The direct-to-consumer trend has seen exponential growth since the pandemic hit businesses globally, fueled by other factors like digitisation and consumers’ rising inclination towards online shopping. A recent article by Boston Consulting Group highlighted that as of mid-2021, there were as many as 20,000 direct-to-consumer brands globally, with new names getting added to the list every week.

An increasing number of fashion & lifestyle brands are embracing the direct-to-consumer model to keep up with evolving consumer demands. The leading players of the direct-to-consumer model are fashion & lifestyle brands at 77%, followed by beauty & cosmetics at 19% (source: Entrepreneur).

Woman running with black leggings

One of the largest sportswear brands has managed to shift nearly 40% of their business to a more direct-to-consumer-reliant model and is projected to increase it to 60% by 2025. By 2025, the brand aims to conduct 50% of their business through the digital medium, which includes their own channels and wholesale partners.

A similar announcement was made by another leading sportswear company in March 2021, with plans to achieve 50% of their businesses through the direct-to-consumer model by 2025. Their direct-to-consumer business grew from 30% in 2019 to 40% in 2020, expanding their e-commerce presence massively and intend to double their digital sales in the next three years.

Another leader in the sports category has embarked on a similar journey to grow their direct-to-consumer business. We can see a reflection of this in the last quarter of 2020 when their direct-to-consumer business increased by 11%, a growth that has continued since then (source: RetailDive).
Woman with blue sweater shopping in store and online

Changes and challenges for direct-to-consumer businesses

As lucrative as the direct-to-consumer trend might be, the journey towards seizing this opportunity comes with its own set of roadblocks, as businesses are still learning to gain a foothold in this fast-changing landscape. A study by The Drum Network shows that 82% of consumers currently have between zero to four direct-to-consumer relationships, indicating that the direct-to-consumer model is still at a nascent stage.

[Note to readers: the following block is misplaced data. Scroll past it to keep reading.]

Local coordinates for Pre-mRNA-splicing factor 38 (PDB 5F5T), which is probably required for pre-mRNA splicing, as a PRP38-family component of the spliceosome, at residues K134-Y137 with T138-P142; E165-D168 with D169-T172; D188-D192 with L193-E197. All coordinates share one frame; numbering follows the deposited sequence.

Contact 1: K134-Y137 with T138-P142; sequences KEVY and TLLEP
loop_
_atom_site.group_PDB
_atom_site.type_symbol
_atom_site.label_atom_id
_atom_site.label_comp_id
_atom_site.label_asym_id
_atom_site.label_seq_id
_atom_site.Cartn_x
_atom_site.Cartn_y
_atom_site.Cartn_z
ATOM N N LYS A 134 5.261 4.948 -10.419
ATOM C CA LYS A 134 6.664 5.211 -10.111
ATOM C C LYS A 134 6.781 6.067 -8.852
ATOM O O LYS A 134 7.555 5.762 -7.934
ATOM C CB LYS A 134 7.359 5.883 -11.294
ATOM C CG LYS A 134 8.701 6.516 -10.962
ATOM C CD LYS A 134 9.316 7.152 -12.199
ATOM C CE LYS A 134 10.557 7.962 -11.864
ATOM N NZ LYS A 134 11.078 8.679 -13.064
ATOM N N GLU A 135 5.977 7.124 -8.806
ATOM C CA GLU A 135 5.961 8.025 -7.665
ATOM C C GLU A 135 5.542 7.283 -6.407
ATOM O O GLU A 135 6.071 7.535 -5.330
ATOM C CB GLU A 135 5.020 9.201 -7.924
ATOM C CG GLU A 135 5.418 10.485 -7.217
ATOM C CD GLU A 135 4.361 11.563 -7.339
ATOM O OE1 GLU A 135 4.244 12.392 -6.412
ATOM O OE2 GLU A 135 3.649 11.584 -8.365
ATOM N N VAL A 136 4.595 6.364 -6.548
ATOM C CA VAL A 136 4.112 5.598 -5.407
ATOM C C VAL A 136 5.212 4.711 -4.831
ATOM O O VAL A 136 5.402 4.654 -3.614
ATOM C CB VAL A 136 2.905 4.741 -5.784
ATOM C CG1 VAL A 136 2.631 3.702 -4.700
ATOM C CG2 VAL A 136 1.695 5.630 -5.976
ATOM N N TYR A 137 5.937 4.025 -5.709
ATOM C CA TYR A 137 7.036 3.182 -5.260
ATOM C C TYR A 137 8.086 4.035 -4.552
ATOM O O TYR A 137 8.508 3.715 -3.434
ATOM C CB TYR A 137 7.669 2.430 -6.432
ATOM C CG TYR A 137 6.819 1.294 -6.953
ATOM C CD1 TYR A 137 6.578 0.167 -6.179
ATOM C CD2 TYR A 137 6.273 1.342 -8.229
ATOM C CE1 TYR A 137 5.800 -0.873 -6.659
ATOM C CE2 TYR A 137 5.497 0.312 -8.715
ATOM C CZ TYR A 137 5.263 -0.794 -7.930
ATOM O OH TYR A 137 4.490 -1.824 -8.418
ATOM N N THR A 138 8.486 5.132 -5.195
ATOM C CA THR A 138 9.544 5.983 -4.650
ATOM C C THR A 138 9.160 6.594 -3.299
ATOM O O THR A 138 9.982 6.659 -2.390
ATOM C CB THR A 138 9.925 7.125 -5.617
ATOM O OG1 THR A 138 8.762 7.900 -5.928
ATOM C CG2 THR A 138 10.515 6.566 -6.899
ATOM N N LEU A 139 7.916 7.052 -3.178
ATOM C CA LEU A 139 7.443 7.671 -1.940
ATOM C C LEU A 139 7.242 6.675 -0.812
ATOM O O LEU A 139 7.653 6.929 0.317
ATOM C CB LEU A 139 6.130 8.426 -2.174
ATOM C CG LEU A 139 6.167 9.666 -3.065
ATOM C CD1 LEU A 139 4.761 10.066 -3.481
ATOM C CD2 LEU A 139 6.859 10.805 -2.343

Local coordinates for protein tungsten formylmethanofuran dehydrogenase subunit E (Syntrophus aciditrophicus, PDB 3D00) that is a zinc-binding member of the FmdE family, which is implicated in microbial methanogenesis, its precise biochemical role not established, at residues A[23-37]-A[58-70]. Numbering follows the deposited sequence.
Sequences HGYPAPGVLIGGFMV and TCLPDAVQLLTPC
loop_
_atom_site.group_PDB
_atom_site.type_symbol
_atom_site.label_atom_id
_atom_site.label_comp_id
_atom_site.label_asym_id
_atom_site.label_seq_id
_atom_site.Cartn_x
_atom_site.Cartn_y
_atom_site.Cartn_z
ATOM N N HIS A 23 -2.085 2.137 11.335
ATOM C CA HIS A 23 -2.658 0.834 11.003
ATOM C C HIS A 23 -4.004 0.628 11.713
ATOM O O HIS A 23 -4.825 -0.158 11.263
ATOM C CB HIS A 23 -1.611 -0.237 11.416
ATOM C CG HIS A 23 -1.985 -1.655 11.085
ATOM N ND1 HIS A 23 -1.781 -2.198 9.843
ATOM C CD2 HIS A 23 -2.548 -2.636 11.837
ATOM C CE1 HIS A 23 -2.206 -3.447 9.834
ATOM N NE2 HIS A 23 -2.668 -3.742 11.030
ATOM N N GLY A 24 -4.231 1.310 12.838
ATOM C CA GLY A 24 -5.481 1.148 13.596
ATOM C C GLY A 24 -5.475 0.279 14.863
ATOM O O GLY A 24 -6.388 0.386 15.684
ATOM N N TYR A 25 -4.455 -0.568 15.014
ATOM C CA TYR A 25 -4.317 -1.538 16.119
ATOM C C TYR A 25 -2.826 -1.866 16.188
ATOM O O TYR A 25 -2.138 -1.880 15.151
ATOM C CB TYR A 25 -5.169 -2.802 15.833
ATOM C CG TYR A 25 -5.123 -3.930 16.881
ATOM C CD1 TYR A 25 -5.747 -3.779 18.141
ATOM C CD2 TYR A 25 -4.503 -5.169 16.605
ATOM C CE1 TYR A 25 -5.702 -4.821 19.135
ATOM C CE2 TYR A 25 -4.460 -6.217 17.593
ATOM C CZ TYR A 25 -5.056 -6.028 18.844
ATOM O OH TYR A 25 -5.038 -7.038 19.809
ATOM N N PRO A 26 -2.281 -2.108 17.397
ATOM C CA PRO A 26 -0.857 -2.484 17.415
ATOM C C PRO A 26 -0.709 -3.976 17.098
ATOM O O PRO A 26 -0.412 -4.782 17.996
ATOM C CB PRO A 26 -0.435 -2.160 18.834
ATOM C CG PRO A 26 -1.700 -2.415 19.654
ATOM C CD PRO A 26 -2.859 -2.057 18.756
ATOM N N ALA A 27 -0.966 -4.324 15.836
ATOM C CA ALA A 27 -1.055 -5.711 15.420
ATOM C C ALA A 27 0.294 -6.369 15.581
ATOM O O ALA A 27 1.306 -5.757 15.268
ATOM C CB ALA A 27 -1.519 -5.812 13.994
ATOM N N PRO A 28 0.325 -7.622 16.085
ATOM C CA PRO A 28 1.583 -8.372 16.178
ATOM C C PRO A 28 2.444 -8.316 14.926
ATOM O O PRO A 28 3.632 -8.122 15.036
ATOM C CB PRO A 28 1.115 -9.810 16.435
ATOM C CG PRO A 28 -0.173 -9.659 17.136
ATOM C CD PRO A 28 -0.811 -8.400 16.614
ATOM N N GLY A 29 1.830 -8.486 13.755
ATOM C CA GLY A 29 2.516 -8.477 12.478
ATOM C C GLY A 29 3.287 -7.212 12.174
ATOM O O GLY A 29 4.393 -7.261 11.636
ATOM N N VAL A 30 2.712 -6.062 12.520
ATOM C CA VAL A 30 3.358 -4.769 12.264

A few of the obvious challenges that businesses might face are:

Front-end and back-end management

Brand websites and their supply chain operations need to be in sync with the order to offer consumers complete visibility. Newer brands shifting to the direct-to-consumer model have to compete with successful online retailers who have already set a very high benchmark in the e-commerce space. The 2020 direct-to-consumer Hype Report shows that 30% of respondents would still choose Amazon over a direct-to-consumer business because of the seamless experience.

Inventory visibility

For a smooth shipping and delivery process, brands need to ensure that inventory availability is continuously updated so that it doesn’t disrupt their consumers' purchase journey. They must also consolidate their inventory availability from all locations, from the back end to the front-end.
Failing to do so, brands risk losing sales if their front-end doesn’t have visibility of their global inventory (because orders can come from any location).




One end-to-end direct-to-consumer solution

Businesses cannot treat their front-end and back-end differently. They need to function as one entity to ensure that the right information exchange happens at every juncture of their customer’s journey (source: Fabio Grazioli). Shipment delays, failed deliveries, misleading information, and more, can occur when brands are unable to tackle their supply chain and logistics issues while shifting to the direct to consumer model.

What brands must invest in

Agile Inventory Management
Inventory management at scale
Efficient order processing
Strategic location
Real-time order tracking
Help for homeless
Post-purchase customer experience
Managing returns and exchanges

Source: IndiaRetailer

Success comes with the right partnership

Success comes with the right partnership

Many businesses around the world have realised that shifting to a direct-to-consumer model is now non-negotiable. The right supply chain partner can help brands achieve this by ensuring they present their consumers with the right products at the right place and time (source: Deloite).

Seizing the omnichannel opportunity does not mean a complete revamp of production and supply. It starts with investing in a partner that can align businesses’ supply chain objectives with the right strategy. To keep up with consumers’ changing demands, brands must realise that the seasonality of traditional fashion is slowly becoming obsolete. Collaborating with suppliers to optimise production capacity through robust supply chain management is vital now (source: BCOME).

Direct-to-consumer brands globally have been investing in various strategies to offer a premium customer experience. These strategies include warehousing and inventory management, integrated payment options, seamless last-mile delivery, end-to-end management, and more.

The direct-to-consumer dominance will unequivocally play a crucial role as businesses continue to evolve this year. To unleash the full potential of the direct to consumer trend, having the right supply chain partner is just as important as having the right strategy.